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An old-age pension is a form of retirement plan so named for the age at which benefits become available. There are many different types of old-age pension plans, which may also be called retirement or security plans. Old-age pension may be given through government programs, occupation-based plans, or through private pension funds taken out by an individual. An old-age pension plan is typically intended to provide a basic survival income for retired individuals.
Government old-age pension plans are meant to help retired seniors survive without a working income. Offered by national or regional governments, these are typically basic programs that may also provide medical care and housing discounts to qualifying seniors. Contributory old-age pension plans, such as the large Social Security plan in the United States, are generally available to all seniors, regardless of other savings, once they reach the age of retirement. Noncontributory plans, which do not require citizens to pay into the plan fund, are generally only intended for those below a certain income and asset level. Government plans are typically fairly inflexible, but can bring great relief to seniors who would otherwise be left in poverty.
Occupational pension is granted to some workers as part of their overall benefit package. Union workers, teachers, and government workers typically are granted occupation pension as a part of a job offer or after having reached a certain level of experience. These pension schemes typically require both the employee and the employer to make annual contributions, though some, such as many US teachers' pension programs, also require contributions from the government. Occupational old-age pension benefits may become available upon reaching the required retirement age, or after spending a certain amount of years working.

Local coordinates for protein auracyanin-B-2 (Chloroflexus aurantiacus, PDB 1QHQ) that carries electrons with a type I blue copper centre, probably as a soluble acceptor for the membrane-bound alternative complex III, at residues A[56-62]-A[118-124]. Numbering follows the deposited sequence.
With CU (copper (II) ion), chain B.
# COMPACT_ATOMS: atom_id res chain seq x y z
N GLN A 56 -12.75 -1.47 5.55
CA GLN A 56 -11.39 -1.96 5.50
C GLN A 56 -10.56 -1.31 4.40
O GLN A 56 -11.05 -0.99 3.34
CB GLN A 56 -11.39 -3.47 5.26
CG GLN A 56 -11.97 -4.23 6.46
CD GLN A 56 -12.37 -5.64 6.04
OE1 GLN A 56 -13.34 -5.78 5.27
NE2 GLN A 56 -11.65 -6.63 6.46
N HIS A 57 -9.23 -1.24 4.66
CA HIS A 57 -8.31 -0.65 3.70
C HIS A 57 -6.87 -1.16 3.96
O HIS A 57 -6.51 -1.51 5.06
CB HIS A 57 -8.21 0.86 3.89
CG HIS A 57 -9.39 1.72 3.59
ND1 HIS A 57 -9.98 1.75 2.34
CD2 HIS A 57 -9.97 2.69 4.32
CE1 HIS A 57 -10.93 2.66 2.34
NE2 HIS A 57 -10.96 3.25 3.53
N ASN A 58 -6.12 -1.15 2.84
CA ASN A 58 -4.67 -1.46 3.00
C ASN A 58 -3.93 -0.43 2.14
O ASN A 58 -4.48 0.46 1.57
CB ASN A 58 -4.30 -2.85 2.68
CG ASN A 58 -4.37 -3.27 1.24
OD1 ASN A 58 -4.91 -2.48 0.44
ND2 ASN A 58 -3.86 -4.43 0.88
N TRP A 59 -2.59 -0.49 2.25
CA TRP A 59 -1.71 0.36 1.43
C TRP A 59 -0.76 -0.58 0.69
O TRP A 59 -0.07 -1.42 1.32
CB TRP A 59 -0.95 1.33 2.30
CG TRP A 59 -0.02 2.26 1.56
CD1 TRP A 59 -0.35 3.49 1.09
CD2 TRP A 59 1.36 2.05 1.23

Private pension funds allow a person to funnel personal savings into a retirement account that matures when the account holder reaches a certain age. There are different types of private old-age pensions, such as annuities. Annuities require the policy holder to pay a monthly premium for a certain amount of years, then provide benefits after the fund reaches maturity. Benefits may be structured to last a certain amount of years, or may be guaranteed for the remaining life of the account holder, should they agree not to start receiving pay-outs until a certain age is reached.
Some financial experts recommend setting up a healthy private old-age pension fund early in life. Though government and occupational pensions can help make ends meet, they may be unable to keep up with rising costs of health care, and the cost of living, as well as the potential devaluing effects of inflation. By setting a pattern of contributing even a small monthly amount to a pension fund or retirement account, a person can gradually set his or her mind at ease about retirement, month by month.